In specific terms, this means that any RFNBO will need to demonstrate at least 70% GHG reduction on a well-to-wake basis to be eligible under the FEUM, while no such requirement is imposed on LNG.
Secondly, given the decade-long EU subsidies towards LNG and biofuels, these fuels have lower production costs than RFNBOs. As a result, the proposed system makes investments in short-term solutions such as fossil LNG and biofuels more attractive than in truly sustainable and scalable solutions.
In this context, despite rising prices of fossil fuels, green hydrogen-based fuels remain considerably more expensive than alternatives, which means any e-fuel uptake during the entire duration of the proposed FEUM Regulation would be at best marginal under the Commissionʼs proposal, which is recognized in the ECʼs own impact assessment, too.
Can an RFNBO sub-quota be compatible with the principle of technology neutrality?
During the negotiations, some voiced concerns that a specific target for RFNBOs uptake might challenge the goal-based approach of FuelEU Maritime. However, it was clarified in the proposal that the sub-quota should not exclude any propulsion technology: any fuel complying with the sustainability and GHG criteria for RFNBOs defined under RED III should be allowed.
This means many fuel pathways are available for ships to comply with the sub-quota: from direct use of renewable hydrogen to its derivatives such as e-ammonia, e-methanol, e-methane, and e-diesel. And all these fuels can be used in internal-combustion engines, fuel cells, or even gas turbines.
An RFNBO sub-quota can thus be considered a technology-neutral policy tool since it does not favor one type of e-fuel against the other.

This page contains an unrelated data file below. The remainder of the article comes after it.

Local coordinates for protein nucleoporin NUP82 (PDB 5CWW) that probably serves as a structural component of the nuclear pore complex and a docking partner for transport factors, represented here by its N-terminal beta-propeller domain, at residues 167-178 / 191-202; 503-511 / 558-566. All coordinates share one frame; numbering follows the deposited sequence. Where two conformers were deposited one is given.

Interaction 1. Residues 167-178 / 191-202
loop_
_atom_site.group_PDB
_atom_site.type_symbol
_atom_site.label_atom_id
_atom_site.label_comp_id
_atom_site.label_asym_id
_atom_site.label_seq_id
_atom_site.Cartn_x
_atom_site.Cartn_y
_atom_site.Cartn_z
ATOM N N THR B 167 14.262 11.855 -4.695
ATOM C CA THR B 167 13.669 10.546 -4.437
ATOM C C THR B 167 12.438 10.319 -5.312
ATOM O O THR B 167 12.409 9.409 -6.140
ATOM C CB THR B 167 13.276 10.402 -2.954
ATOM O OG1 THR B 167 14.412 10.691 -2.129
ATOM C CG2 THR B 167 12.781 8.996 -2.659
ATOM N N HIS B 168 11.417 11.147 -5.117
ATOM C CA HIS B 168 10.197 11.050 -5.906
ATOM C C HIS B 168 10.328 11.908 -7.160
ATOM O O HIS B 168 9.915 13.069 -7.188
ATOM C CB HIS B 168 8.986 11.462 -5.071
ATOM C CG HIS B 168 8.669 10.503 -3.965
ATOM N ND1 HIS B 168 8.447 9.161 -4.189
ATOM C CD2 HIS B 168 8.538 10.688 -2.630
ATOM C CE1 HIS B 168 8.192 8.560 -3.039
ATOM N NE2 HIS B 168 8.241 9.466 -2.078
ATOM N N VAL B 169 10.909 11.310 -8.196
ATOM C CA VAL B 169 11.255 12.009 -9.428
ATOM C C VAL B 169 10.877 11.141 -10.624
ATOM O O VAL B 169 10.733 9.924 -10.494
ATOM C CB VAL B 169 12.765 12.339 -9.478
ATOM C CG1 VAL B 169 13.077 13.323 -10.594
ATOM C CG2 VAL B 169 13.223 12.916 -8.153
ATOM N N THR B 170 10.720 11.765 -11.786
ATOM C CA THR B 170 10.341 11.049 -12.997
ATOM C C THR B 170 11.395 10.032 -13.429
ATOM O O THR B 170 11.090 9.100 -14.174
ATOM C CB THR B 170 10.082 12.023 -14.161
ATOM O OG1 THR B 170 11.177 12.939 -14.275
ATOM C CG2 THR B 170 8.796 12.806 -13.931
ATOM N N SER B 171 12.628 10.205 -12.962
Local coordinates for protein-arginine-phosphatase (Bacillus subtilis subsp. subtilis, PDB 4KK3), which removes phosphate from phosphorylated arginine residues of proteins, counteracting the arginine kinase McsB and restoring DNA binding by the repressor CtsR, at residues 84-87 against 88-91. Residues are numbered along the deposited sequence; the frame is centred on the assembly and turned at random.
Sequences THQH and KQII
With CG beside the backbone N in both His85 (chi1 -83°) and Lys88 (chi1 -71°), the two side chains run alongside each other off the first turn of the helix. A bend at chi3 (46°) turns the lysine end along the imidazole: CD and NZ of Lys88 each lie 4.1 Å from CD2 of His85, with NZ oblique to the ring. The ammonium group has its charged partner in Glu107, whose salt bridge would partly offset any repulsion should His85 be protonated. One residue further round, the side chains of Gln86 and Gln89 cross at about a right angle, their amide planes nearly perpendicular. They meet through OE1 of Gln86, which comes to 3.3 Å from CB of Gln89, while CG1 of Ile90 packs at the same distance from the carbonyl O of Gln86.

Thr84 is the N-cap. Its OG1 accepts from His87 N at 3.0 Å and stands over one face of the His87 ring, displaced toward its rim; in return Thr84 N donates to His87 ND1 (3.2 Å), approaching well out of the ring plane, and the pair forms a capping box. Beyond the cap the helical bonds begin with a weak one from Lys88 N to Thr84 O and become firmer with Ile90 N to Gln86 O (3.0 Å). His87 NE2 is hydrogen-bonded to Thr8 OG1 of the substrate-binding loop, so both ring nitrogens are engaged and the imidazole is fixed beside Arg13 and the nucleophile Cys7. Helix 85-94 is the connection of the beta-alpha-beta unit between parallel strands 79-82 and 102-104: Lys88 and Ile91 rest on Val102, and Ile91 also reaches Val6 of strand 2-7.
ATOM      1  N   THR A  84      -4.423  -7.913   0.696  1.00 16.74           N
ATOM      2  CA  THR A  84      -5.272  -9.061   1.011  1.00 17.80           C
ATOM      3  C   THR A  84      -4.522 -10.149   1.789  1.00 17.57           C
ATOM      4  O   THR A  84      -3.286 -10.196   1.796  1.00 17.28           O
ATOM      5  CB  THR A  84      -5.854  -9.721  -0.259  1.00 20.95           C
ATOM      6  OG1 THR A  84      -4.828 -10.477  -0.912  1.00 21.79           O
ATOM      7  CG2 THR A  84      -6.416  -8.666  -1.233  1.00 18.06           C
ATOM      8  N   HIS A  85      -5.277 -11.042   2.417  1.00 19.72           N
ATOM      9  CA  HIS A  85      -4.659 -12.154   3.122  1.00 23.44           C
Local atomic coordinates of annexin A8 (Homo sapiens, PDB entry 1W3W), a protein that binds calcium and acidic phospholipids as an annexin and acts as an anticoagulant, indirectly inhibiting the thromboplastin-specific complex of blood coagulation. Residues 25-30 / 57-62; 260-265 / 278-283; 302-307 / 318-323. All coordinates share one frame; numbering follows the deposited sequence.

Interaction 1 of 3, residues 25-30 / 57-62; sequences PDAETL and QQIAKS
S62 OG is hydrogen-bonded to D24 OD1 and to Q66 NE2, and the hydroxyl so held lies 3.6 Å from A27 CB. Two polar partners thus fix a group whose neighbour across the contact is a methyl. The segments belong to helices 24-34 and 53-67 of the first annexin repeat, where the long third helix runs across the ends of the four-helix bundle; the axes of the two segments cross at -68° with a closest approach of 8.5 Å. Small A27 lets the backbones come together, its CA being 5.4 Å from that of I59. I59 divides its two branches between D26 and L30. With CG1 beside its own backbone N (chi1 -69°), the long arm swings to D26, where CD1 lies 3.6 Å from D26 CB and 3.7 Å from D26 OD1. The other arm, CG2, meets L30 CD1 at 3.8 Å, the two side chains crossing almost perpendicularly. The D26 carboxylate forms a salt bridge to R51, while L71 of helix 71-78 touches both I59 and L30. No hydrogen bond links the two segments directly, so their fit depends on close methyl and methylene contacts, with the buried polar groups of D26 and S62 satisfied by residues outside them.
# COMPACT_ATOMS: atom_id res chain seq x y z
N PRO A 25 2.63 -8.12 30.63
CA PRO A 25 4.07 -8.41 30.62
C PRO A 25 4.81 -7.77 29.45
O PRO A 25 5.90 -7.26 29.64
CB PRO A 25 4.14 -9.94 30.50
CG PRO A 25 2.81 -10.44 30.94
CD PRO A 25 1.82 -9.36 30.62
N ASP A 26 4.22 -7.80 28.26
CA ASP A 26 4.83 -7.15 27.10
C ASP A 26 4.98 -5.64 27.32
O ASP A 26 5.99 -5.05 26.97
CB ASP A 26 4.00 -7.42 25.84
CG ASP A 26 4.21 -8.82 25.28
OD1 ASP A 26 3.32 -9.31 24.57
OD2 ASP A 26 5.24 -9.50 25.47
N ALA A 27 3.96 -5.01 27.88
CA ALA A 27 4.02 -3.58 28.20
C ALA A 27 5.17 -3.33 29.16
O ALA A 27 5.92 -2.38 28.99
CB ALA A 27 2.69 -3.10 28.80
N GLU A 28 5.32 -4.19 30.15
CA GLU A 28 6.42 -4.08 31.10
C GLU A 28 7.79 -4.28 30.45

The European Parliamentʼs proposal in figures
A 2% sub-quota would create a demand for about 21.5 PJ 3 of RFNBOs for European shipping, which would guarantee a market demand of about 205 000 tonnes of green hydrogen by 2030.
T&E estimates the electrolyzer capacity required to be ~2.2 GW to produce that volume. In terms of costs, the production of either e-ammonia or e-methanol in Europe to fulfill the 2% would range from ~0.8 to 1.4 bn EUR in 2030.
This will create a guaranteed market and business certainty for H2 investments, acting as a regulatory-driven business guarantee of announcements already made by some shipping companies.
Moreover, it would directly contribute to reducing Europeʼs dependence on imported oil and gas, as shipping currently relies 99% on fossil fuels, as part of the efforts undertaken via the RePowerEU Plan. T&E estimates a 2% sub-quota to replace about 514 ktoe of fossil fuels with renewables annually.
Where will the production effort come from?
Based on the current bunker sales distribution in Europe, quantities of renewable hydrogen required to supply enough RFNBOs locally for ships to meet the 2% RFNBO sub-quota differ a lot from country to country. Quantities range from 30-50 kt green hydrogen in the Netherlands, Belgium, and Spain, to 3kt or less in Denmark, Poland, or Croatia.
But as the supply of e-fuels will be dependent on domestic production capacity and/or import capacity in ports, the market equilibrium might shi in favor of countries that decide to invest in e-fuels in this decade.